Outdoor smoking bans
California legislators want to ban smoking at state beaches and parks, and they’ve sent a bill to the governor that would do just that. It remains to be seen whether he’ll sign the measure, designed to reduce the public’s exposure to secondhand smoke, not to mention cut back on cigarette butt litter.
But just what are the health effects of inhaling the smoke of somebody else’s cigarette? And does it matter if exposure is fleeting — and outdoors? Researchers have answers about the health effects (and yes, they’re negative), but their conclusions are based on smoke-filled indoor environments; the relevance for outdoor settings is less clear.
In recent years, the U.S. surgeon general, the Institute of Medicine and the California Environmental Protection Agency have reviewed evidence and found that regular exposure to secondhand smoke can increase the risk of heart attack and heart disease, respiratory infection, lung cancer and sudden infant death syndrome. In addition, a growing body of research has found that smoking bans in workplaces, public buildings and restaurants have a positive effect on public health.
People might not think they’re inhaling much smoke, at least not enough to be dangerous, when they’re around smokers. But, says Stanton Glantz, who directs the Center for Tobacco Control Research and Education at UC San Francisco, “a cigarette is like a little toxic waste dump on fire. If you’re upwind of it, you don’t have much effect. But if you happen to be in the plume — or you’re congregating around a doorway — you can get quite high levels of exposure.”
Cigarette smoke contains hundreds of chemicals, including benzene, carbon monoxide and nicotine, many of them known carcinogens. Fine particulate matter within smoke can carry those chemicals deep into the lungs, Glantz says.
Here’s a closer look at the health effects of secondhand smoke.
Cigarette smoke in the air affects the first organs it comes in contact with — the lungs. In susceptible people, even short exposure can trigger asthma attacks, shortness of breath and wheezing. In children, chronic exposure can increase the risk of respiratory tract and ear infections.
But even in normal, healthy adults, such as a nonsmoker married to a smoker or people who work alongside smokers, secondhand smoke increases the risk of developing lung cancer by 20% to 30%. It causes an estimated 3,400 lung cancer deaths in nonsmoking Americans each year, according to the national Centers for Disease Control and Prevention. Secondhand smoke also increases the risk of breast cancer, but the surgeon general does not say the relationship is causal, as is the case with lung cancer.
In addition, regular exposure to secondhand smoke increases the risk of heart disease by 25% to 30% and accounts for 46,000 deaths from heart disease in the U.S. each year, the CDC says. Again, the data were collected in home and workplace environments, where people spend a significant chunk of their day, almost every day.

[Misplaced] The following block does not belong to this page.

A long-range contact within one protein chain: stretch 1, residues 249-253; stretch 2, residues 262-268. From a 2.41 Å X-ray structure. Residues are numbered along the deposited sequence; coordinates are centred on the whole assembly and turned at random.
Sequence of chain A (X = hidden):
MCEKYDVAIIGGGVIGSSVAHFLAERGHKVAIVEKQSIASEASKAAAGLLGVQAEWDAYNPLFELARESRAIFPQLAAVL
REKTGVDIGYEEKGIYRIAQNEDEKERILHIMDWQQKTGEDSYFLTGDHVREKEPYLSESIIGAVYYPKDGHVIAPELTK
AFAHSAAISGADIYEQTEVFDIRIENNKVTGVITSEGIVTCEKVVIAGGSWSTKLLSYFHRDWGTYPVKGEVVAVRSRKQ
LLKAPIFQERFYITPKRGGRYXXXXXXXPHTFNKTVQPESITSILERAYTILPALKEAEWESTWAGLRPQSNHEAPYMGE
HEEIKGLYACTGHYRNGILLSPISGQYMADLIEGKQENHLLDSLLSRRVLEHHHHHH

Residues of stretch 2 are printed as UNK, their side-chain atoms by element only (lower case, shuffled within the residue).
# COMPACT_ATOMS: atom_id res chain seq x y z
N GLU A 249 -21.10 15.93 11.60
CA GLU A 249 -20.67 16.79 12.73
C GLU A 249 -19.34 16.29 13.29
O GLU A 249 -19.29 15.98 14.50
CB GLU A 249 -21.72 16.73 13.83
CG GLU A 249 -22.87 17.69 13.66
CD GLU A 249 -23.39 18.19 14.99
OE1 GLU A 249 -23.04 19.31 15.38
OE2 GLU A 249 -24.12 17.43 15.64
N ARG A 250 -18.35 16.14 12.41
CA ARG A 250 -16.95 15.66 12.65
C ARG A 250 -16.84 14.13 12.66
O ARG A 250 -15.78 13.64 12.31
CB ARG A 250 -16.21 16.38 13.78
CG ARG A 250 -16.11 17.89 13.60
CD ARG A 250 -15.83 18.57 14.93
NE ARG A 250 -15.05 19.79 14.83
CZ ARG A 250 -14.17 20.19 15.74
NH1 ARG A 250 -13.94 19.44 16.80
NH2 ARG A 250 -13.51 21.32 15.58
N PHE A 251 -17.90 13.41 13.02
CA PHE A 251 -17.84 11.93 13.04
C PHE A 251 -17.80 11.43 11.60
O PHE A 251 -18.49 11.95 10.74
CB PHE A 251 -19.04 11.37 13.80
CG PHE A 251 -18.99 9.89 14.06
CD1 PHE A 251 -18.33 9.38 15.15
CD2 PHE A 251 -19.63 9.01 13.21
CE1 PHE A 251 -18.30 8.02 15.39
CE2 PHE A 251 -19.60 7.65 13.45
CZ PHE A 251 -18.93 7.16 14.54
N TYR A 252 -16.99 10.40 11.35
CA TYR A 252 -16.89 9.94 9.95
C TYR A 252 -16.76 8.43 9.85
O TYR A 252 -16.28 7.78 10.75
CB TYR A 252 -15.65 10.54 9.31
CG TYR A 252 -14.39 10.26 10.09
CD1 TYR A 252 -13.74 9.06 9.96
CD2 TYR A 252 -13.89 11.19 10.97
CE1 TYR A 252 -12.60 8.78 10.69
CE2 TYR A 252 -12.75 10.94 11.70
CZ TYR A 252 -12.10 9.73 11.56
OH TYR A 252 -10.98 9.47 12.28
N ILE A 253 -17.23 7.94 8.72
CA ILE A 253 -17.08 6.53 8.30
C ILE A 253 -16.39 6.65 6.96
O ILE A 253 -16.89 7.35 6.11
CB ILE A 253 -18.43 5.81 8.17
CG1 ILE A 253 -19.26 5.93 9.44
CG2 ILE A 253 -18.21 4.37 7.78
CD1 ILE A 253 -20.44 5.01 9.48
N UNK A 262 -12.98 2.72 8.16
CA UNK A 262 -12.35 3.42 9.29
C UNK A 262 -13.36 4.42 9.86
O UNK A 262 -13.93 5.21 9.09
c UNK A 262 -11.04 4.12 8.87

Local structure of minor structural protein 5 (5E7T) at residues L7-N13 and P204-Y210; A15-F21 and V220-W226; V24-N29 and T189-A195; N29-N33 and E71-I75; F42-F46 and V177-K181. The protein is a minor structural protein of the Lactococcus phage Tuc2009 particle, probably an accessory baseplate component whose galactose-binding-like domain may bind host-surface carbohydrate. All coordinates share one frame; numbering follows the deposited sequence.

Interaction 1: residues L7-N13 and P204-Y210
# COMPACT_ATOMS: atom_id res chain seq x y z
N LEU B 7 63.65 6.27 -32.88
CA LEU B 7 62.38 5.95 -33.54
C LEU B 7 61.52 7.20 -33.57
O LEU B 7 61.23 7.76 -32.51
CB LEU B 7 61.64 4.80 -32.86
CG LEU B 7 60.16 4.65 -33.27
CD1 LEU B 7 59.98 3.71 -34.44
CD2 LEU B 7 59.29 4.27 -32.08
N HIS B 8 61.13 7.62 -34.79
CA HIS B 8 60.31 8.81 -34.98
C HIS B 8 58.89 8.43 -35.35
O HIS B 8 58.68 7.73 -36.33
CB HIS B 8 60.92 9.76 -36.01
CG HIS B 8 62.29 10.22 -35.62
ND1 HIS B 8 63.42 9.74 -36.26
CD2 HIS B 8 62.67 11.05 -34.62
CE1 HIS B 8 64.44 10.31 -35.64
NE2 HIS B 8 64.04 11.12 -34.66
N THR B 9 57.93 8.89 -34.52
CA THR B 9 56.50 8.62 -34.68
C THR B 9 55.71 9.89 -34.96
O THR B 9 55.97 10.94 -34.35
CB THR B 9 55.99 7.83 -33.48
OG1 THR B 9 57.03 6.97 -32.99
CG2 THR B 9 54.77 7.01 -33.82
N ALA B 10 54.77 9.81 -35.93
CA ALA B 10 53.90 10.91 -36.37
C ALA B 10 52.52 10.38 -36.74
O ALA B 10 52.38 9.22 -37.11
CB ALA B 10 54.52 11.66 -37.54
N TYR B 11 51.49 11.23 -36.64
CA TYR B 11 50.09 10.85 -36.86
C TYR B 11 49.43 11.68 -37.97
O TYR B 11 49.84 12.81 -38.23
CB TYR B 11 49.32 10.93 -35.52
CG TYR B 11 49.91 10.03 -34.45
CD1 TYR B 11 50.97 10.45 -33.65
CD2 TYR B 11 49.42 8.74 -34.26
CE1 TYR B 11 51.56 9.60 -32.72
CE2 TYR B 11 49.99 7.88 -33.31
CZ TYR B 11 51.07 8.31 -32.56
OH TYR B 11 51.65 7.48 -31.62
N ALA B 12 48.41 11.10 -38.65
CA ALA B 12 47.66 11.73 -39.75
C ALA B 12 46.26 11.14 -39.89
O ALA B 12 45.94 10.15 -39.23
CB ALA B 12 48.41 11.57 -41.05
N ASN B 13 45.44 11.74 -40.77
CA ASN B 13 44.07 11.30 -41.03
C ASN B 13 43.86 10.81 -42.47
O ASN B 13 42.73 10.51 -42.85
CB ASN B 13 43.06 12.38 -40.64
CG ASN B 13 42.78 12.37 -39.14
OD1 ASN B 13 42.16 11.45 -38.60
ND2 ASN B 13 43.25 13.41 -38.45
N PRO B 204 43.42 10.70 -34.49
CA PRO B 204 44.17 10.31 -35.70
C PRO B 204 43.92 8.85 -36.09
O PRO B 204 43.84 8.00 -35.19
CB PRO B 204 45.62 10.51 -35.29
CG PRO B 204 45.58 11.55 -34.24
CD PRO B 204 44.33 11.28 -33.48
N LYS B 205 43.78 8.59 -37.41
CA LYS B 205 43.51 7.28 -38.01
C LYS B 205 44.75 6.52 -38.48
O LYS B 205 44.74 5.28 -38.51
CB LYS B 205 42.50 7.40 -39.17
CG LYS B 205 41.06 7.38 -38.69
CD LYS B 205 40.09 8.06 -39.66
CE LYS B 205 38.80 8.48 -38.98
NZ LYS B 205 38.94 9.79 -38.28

However, short-term effects do occur. In nonsmoking healthy adults, 30 minutes of exposure to the amount of smoke you might find in a bar causes changes to blood vessels and blood components, says Glantz, who reviewed the scientific literature on how tobacco smoke affects the cardiovascular system for the journal Circulation in 2005.
Secondhand smoke damages the lining of the blood vessels, which makes them less elastic, and it makes circulating platelets stickier and more likely to clot. “That’s very important in terms of heart disease because those processes are all tied up in the process of having a heart attack,” Glantz says. Further, these effects, triggered with a half-hour exposure to the amount of smoke you might find in a bar, persist for at least a day.
The timing is important because it means that cigarette smoke in environments where people might spend only a couple of hours, such as restaurants or clubs, can have negative cardiovascular effects. Whether those effects in turn can trigger a heart attack is not proved, although the Institute of Medicine report says the circumstantial evidence is compelling.
What’s most surprising about the myriad effects that secondhand smoke has on the blood and blood vessels is that they’re comparable to those seen in smokers, says Katherine Hammond, a professor of environmental health sciences at UC Berkeley. Secondhand smoke, which is much less concentrated than the smoke a smoker gets from a cigarette, might be expected to cause less harm, she says — and yet that’s not the case.
Researchers found a similar proportion of platelets affected and 60% of the platelet clumping in subjects breathing in a smoky environment, as compared with those actually smoking a cigarette.
Studies on the effects of smoking bans have underscored the risks of secondhand smoke as hazardous to public health. Communities that prohibit smoking in places such as restaurants and workplaces have consistently observed a decreased rate of heart attacks.
The effects in individual communities, ranging from towns of 30,000 to entire countries, varied markedly. But on average the communities experienced a 15% per year reduction in heart attacks, based on hospital admissions, according to Dr. David Meyers, an expert in preventive medicine at the University of Kansas Medical Center in Kansas City, Kan., who reviewed the studies for the American Journal of Cardiology in September 2009. Glantz did a slightly different analysis of the same studies and found a similar result; that study was published in the journal Circulation in September.
No one has studied the effect of outdoor no-smoking policies. However, the California EPA report includes outdoor measurements of secondhand smoke, and in some settings, such as designated smoking areas or out in front of a bar, the levels were comparable to indoor data.
Even if levels at the beach are much less than that, Hammond asks, “Is it diluted enough? We don’t know.”